Leadership battles and SLFP

The SLFP is no stranger to internecine leadership struggles which often get down and dirty and lead to defections. Even the members of the Bandaranaike family were at one another’s throat for over a decade, following the SLFP’s ignominious defeat in 1977. They debilitated the party beyond measure. It took about 17 years for the SLFP to make a comeback under Chandrika Bandaranaike Kumaratunga’s leadership. Its return to power became possible owing to some high-profile assassinations the LTTE carried out; its victims included President Ranasinghe Premadasa, Lalith Athulathmudali and Gamini Dissanayake. The SLFP’s crippling leadership disputes were due to personality clashes among ambitious party seniors rather than ideological differences.

The birth of the SLFP itself was due to personal differences and ambitions of some key members of the then UNP government more than anything else. S. W. R. D. Bandaranaike left the UNP government, upon realizing that his chances of succeeding Prime Minister D. S. Senanayake were remote as Senanayake was grooming his son, Dudley, as his successor. Bandaranaike broke ranks with the UNP and formed the SLFP in 1951.

Realizing the need to make his new party an alternative to the UNP if it was to build its own support base and gain traction, he, as a pragmatic leader, charted a new course for it in keeping with the emerging local and global politico-economic trends at the time. Sri Lanka had just obtained independence from the British, and there was a resurgence of nationalism, which he effectively harnessed to power his political movement and steer his party to victory in 1956.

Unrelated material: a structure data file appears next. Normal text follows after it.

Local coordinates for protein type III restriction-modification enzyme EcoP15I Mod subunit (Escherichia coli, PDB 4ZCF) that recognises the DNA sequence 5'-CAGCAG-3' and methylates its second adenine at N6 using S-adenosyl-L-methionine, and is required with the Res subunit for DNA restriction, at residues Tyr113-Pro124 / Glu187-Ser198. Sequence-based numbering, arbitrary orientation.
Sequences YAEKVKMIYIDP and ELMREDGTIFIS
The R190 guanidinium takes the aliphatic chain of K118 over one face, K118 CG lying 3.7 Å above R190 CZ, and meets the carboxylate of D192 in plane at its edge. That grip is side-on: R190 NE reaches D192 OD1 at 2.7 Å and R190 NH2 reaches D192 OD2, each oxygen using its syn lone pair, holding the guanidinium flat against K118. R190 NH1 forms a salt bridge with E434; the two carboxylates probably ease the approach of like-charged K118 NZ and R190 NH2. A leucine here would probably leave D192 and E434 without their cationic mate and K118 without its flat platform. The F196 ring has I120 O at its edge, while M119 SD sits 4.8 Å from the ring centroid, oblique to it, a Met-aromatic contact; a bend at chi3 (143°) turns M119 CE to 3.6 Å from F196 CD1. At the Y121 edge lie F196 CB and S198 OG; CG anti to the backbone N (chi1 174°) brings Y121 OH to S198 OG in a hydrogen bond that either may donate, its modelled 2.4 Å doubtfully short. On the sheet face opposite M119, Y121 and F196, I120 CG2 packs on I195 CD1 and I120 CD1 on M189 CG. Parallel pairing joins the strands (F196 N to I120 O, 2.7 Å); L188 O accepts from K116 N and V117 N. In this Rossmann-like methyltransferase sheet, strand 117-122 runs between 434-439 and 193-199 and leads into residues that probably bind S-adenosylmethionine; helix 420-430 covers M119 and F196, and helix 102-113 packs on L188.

Decades later, SLFP had to come to terms with the new world order, after the collapse of the Soviet Union. It abandoned its statist policies, which became anachronistic and unsustainable in a unipolar world, and adopted the same economic policies as the UNP. But it managed to retain the support of nationalistic forces until the breakaway of the Rajapaksas, who formed the SLPP with a nationalistic appeal. It lost most of its traditional support base to the SLPP, which is in deep trouble at present.